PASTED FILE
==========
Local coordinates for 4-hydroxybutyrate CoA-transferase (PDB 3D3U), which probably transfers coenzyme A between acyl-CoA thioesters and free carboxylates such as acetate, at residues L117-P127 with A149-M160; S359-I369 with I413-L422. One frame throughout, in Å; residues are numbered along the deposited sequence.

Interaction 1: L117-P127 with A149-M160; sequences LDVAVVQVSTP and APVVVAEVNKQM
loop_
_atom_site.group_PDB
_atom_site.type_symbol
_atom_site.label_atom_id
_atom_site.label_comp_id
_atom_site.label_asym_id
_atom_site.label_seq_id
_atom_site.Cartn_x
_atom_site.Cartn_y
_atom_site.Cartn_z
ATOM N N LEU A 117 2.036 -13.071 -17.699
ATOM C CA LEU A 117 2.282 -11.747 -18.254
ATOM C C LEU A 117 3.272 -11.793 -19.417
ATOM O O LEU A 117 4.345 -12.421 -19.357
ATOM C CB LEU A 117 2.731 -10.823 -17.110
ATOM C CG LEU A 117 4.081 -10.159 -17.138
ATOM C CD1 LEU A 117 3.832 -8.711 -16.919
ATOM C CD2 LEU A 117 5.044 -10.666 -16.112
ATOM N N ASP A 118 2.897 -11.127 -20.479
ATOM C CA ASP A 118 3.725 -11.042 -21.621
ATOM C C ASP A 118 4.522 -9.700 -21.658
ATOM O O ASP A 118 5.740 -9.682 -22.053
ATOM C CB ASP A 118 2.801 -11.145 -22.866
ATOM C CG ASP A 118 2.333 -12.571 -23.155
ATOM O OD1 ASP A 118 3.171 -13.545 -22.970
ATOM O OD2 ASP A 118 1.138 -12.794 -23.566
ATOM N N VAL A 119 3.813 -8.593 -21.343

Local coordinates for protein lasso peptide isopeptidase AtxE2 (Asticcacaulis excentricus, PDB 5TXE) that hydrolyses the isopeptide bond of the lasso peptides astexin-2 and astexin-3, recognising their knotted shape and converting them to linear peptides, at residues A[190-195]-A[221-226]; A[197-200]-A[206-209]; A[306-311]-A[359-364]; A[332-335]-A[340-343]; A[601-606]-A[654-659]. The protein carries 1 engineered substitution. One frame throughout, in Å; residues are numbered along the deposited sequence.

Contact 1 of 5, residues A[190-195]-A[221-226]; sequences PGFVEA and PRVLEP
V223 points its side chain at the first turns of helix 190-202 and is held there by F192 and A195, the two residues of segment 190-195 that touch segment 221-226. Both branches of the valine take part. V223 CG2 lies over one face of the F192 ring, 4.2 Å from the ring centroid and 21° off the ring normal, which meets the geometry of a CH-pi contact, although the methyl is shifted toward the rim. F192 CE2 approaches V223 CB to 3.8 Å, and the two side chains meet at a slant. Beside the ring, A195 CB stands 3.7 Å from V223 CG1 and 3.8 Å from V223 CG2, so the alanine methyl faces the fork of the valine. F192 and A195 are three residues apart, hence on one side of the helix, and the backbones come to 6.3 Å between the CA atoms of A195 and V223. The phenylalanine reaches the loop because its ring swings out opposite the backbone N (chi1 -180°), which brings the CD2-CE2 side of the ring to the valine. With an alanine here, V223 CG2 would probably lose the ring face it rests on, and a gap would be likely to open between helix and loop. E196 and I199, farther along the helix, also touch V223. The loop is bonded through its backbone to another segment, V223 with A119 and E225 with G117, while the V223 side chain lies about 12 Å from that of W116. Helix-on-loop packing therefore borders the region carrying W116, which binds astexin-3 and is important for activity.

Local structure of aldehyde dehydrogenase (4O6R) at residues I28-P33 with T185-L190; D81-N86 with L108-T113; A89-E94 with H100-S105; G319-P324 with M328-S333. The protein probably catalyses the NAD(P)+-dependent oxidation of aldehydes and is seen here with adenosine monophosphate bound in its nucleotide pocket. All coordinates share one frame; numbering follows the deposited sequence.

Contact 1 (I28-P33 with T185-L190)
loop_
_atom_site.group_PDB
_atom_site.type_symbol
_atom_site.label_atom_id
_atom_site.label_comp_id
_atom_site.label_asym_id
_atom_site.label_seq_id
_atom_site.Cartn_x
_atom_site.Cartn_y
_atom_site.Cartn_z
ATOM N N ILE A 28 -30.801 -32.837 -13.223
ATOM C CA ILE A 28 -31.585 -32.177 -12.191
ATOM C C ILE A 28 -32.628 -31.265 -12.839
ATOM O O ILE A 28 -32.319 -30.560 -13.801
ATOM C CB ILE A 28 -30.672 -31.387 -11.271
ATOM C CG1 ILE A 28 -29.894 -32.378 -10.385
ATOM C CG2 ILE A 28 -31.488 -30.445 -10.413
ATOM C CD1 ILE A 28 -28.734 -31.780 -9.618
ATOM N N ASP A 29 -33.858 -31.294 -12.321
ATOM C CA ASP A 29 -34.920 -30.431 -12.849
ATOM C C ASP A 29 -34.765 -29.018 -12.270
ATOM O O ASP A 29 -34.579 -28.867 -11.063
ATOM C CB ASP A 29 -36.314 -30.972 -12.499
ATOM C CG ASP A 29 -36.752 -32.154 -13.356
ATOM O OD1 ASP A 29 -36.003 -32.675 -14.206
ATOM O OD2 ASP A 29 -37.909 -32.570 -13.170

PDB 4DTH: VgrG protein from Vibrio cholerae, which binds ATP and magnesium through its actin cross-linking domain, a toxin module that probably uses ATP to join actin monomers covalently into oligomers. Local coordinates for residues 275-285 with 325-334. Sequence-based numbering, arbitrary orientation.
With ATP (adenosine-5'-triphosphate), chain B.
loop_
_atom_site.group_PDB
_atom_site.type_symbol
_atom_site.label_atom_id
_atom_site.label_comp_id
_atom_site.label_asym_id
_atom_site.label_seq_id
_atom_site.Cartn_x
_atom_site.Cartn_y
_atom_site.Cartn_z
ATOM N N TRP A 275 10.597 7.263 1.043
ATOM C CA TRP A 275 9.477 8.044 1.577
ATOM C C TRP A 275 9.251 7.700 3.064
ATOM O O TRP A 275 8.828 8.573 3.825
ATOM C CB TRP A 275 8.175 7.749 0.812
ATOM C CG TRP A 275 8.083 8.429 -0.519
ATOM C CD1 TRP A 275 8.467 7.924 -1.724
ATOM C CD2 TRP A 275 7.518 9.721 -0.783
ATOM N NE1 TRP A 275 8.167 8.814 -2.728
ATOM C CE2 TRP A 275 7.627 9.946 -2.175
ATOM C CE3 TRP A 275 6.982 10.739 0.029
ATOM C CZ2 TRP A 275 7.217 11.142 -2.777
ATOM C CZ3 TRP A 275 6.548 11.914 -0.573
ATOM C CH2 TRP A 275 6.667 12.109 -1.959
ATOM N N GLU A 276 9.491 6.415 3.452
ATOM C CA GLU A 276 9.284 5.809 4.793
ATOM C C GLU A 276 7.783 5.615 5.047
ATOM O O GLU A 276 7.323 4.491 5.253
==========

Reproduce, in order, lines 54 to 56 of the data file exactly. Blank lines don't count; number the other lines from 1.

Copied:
ATOM C CA ASP A 29 -34.920 -30.431 -12.849
ATOM C C ASP A 29 -34.765 -29.018 -12.270
ATOM O O ASP A 29 -34.579 -28.867 -11.063